In absence of clinical symptoms, doctors can’t be held accountable for complications

  • Posted on: March 21, 2024

The patient, an alcoholic, was admitted to the hospital with complain of upper abdominal pain. CT scan was performed; it reported pancreatitis and a small area of necrosis at the neck of pancreas.

During his stay at the hospital, the patient complained of food particles stuck in throat, therefore, esophagogastroduodenoscopy (EGD) was performed. He was discharged after six days.

After about seven months, the patient was readmitted with complains of severe upper abdominal pain. CT scan was performed; it reported mass in pancreas, but it was inconclusive. He was discharged after seven days.

The patient consulted another hospital where advanced pancreatic cancer was diagnosed, which was confirmed by two other hospitals where patient was admitted. He was readmitted at the first hospital, but the cancer was in an advanced stage. He sought DAMA, and eventually died few days thereafter.

His family laid the blame upon first hospital, the gastroenterologist who treated the patient and the radiologist who performed CT scans. It was alleged that:

  1. The gastroenterologist ignored radiological findings of necrosis and did not suspect that the dead cells could be cancerous
  2. The radiologist made two arrow marks on the film to indicate two small tumours that eventually developed to non-resectable adenocarcinoma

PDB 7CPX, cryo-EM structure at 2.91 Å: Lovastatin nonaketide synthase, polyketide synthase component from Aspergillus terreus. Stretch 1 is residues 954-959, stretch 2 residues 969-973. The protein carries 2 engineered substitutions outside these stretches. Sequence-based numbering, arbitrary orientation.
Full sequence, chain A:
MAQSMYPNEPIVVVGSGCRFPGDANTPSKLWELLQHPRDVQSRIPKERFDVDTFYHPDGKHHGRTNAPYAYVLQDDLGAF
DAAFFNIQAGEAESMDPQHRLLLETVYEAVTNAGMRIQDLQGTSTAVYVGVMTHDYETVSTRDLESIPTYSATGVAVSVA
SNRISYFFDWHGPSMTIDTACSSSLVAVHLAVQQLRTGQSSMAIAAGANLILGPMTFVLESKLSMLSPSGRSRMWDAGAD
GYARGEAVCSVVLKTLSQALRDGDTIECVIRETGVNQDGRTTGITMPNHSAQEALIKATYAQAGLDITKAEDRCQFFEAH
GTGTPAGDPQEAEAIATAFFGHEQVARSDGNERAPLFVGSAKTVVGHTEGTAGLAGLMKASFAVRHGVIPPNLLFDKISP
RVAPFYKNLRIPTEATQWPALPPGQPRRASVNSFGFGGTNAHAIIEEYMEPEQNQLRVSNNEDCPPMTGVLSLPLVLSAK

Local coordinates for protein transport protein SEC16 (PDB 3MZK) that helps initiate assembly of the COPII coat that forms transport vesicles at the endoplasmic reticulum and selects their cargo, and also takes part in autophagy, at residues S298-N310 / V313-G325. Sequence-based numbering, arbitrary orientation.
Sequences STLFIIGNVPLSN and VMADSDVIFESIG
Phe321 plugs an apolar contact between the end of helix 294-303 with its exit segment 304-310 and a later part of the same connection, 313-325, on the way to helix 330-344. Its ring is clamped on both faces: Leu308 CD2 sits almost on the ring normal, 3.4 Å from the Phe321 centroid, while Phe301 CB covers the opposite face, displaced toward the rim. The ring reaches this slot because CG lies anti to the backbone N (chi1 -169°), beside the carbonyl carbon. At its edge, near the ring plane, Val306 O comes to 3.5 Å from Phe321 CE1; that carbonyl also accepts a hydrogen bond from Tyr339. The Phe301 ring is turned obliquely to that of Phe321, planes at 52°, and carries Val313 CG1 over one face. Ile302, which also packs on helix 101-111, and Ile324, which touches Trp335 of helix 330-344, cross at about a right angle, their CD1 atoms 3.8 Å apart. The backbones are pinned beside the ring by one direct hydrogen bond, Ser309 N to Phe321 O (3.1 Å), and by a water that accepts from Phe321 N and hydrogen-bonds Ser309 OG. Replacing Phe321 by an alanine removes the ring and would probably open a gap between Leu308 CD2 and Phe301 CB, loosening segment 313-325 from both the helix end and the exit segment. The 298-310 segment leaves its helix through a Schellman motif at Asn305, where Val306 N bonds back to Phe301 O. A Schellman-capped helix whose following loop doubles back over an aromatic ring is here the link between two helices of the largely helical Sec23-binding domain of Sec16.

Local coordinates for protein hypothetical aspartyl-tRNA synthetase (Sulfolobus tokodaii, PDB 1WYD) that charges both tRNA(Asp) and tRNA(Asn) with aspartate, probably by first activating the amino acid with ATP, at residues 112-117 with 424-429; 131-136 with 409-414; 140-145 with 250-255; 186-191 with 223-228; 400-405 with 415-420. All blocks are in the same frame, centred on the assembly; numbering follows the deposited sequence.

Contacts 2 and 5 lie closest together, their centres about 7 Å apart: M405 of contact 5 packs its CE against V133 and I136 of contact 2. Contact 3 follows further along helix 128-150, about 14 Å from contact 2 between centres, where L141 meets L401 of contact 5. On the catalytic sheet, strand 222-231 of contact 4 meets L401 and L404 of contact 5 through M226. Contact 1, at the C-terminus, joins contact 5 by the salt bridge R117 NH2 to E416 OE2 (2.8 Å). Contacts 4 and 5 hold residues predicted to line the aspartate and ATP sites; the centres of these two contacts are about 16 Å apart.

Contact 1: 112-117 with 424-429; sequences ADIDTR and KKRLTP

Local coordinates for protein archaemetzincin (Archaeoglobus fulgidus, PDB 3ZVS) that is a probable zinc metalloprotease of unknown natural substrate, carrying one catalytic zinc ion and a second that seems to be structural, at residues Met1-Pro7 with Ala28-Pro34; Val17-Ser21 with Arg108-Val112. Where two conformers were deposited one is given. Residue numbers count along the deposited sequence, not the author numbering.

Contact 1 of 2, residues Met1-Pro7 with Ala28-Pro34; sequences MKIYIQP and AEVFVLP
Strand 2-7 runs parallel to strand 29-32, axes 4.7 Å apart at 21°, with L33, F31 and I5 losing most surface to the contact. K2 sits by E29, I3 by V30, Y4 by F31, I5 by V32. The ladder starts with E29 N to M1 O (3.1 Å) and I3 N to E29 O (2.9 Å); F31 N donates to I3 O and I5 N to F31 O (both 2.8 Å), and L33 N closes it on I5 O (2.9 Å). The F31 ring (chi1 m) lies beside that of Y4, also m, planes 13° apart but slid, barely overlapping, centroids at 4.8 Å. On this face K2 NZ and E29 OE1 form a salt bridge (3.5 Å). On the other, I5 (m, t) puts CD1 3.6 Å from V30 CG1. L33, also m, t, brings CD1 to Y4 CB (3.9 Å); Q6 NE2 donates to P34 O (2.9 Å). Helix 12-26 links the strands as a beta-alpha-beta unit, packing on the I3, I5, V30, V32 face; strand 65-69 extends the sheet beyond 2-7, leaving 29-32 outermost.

3. The doctors and hospital violated national and international guidelines on diagnosis and treatment of pancreatic cancer
  4. They doctors did not perform biopsy and other tests to confirm pancreatic cancer, and they did not seek opinion from other senior doctors either

The doctors and hospital denied every allegation. They presented medical records and treatment charts to prove their innocence.

The Commission perused the documents thoroughly, and observed the following:

“From the medical records, it is evident that the patient was diagnosed as acute mild pancreatitis with necrosis at the neck of pancreas the first time. The CT scan films were reviewed by two radiologists. The pancreas appeared to be swollen with suboptimal parenchymal enhancement, particularly in the body and tail, and a small area of necrosis was noted at the neck of pancreas. It is pertinent to note that the patient had difficulty in swallowing solid food, but there was no abdominal pain or loss of weight. The EGD showed erosive gastritis and the patient was called for review if the symptoms recurred”.

“After seven months, the patient again underwent CT of abdomen, which showed mass in the body of pancreas adherent to porto-mesentric confluence, celiac and common hepatic artery. The patient underwent endoscopic ultrasound guided FNAC which was inconclusive due to scanty sample. We further note that the patient, after being discharged from the hospital, was periodically hospitalised in different hospitals. Then he came back and got readmitted, but by that time he was in advanced stage of cancer. He was in shock with kidney failure. The poor prognosis was explained. The patient sought DAMA and died few days later”.

“The initial clinical presentation, age of the patient, history of alcohol consumption along with negative history of diabetes mellitus as well as radiological imaging of the patient are consistent with the diagnosis of mild acute pancreatitis, and there were no symptoms or any radiological findings that were suggestive of possible pancreatic malignancy at that point in time”. 

The case against hospital and doctors was dismissed by the top consumer court.

Source : Order pronounced by National Consumer Disputes Redressal Commission on 1st June, 2022.